Monday, November 6, 2017

Tackling a Dangerous Premise

Recently, I was asked the question below in a discussion about early music performance. I've decided to write up my (polished) answer. 

"What do you think about attracting audiences in this century of digital music downloads?"

First, I'd like to tackle the premise of your question. It assumes that a recording is effectively a replacement to a live performance. In fact the two media are fundamentally different works. A recording today is, essentially, a patchwork of hundreds (or even thousands!) of segments that are weaved together to present a musical composition performed to technical perfection and, possibly, with a specific artistic vision. 

A live performance, on the other hand, is a communal activity where an artist or artists engage with a work and the audience around them. A performance is a transfer of energy through a specific medium (whether it be a musical work, theatre piece, etc.), connecting people on an intellectual and/or spiritual level. It's a human activity - it's not a social construction. 

I'm sure you've been to a performance in your life where you felt you were on the "outside" - maybe it was a concert of 15th century Burgundian music, or maybe it was contemporary dance - but even so, there was still a moment during the show where you couldn't help but think "wow, I don't know what I'm watching, but it's incredible!"

The danger with tacitly accepting that a recording is a replacement to a live performance is that it will ultimately lead to the latter's disappearance. Already it's getting harder and harder for artists to find paying audiences, and I worry that we are unconsciously trying to replicate a recording in performances to the detriment of the activity. At every level of artistic training, at least in the classical music world, we are not teaching performance. We might encourage it, but we don't emphasise and train the skills which set performance apart from recordings. We don't even have a vocabulary to discuss and analyse the act of performing.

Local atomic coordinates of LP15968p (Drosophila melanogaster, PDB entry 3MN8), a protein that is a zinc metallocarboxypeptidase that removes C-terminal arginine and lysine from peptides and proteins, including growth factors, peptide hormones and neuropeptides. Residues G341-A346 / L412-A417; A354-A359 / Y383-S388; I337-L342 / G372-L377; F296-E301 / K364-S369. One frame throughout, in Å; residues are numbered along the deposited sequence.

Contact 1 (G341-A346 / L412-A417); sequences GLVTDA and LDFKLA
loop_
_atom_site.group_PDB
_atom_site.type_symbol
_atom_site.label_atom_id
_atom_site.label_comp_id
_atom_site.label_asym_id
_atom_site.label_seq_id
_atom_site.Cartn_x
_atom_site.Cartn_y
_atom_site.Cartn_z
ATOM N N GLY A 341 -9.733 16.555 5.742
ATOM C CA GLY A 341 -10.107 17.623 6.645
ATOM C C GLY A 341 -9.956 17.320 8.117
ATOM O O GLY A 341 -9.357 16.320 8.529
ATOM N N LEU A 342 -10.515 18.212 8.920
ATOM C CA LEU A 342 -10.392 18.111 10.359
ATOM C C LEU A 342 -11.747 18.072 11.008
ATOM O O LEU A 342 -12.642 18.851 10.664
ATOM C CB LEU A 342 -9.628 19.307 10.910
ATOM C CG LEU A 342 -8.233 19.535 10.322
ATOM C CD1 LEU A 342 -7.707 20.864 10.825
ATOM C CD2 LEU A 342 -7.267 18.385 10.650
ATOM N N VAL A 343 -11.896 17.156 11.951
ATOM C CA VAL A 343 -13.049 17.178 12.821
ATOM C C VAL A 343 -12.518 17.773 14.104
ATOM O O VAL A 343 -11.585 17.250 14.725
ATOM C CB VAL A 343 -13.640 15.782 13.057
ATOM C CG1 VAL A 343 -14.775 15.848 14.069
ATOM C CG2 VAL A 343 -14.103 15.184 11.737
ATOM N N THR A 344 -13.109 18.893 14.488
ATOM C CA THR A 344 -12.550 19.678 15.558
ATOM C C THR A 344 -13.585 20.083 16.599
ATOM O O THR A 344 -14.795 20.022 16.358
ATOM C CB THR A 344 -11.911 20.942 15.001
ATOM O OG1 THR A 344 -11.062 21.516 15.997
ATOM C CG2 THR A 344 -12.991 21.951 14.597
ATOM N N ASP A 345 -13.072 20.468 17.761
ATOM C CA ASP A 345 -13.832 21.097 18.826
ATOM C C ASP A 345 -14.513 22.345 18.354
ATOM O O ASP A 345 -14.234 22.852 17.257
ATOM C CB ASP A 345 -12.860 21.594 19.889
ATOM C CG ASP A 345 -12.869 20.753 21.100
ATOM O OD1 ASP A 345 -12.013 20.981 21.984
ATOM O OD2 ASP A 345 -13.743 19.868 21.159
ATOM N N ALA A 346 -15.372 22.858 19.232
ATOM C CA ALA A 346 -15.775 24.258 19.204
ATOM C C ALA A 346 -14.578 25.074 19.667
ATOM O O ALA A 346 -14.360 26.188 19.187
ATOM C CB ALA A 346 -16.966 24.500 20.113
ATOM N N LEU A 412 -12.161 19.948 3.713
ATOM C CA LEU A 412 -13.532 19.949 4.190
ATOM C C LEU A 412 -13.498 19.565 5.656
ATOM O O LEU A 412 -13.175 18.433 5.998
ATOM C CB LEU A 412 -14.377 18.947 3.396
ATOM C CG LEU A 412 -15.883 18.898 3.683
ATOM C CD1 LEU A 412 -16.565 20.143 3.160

So, to answer your question, all I can say is that I will continue to advocate live performance as its own medium; to strive to perform as much as I can, to the best of my ability.

Tuesday, September 5, 2017

A Night that Songs are Written About

Over the last year I've found it hard to find the inspiration to write. I've had plenty of life to live in that time, but the events that have occurred did not reverberate in the musical or literary corners of my mind. That changed this past Saturday night. 

After an exhausting week in The Netherlands with Primary Colours and The New Baroque Orchestra, harpsichordist Andi Westermann and I got back to Basel early Saturday morning. After I awoke, I had to immediately prepare to officiate a friendly Rugby game between Basel and Fribourg later that afternoon. Luckily, I wasn't a complete disaster.

That evening I went on a date with someone whom I had an immediate connection. I think everyone reading this can relate, but these kind of moments for me are few and far between given my career choices. After a beer, she invited me to meet some friends and to continue on to a club. I could come along so long as I understood one thing: she was leaving Switzerland and never coming back. 

It's funny how defining a relationship can dramatically establish how it unfolds. It was clear in this moment that we had to experience the night as best we could. Her friends and I danced the night away. We talked, laughed, and shared those dreams of what could be. We stayed in the moment for as long as it could last. It was one of those nights that songs are written about; one I won't forget.

As the days begin to pass, that echoing in the corner of my head has begun to build up once again. I hope it continues to grow.

Thursday, June 1, 2017

The Wrong Inspiration?

For too long, there has been much on my mind. Since the new year I have been in a rather unstable place when it comes to paid work. While the last quarter of 2016 was the busiest it's ever been for me,  I had a huge empty space in my calendar which lasted for months. Though a few opportunities popped up here and there, it was hard to deal with especially when most of my peers remained in school. While daylight was at its rarest, all I could do was wish for things to change.

In a twist of fate, I met a woman who changed my life and gave me, at least temporarily, relief from my fears that all of the troubles that came with moving to Switzerland were worth it. Sadly, circumstances were against us and I was once drawn back again to my professional situation when she left me.

However low I may have been feeling, I didn't let it stop me entirely: I set up my reed making business, I prepared for competitions, I deepend connections with friends. What I really felt I needed was a win: A long-awaited reed making machine needed to arrive; I wanted to compete in a Canadian competition; maybe an audition would come up... Unfortunately, even once the reed machine arrived I didn't feel like much had changed. The Canadian competition didn't select me and it turned out there was a major audition which I had not been made aware of until it was too late.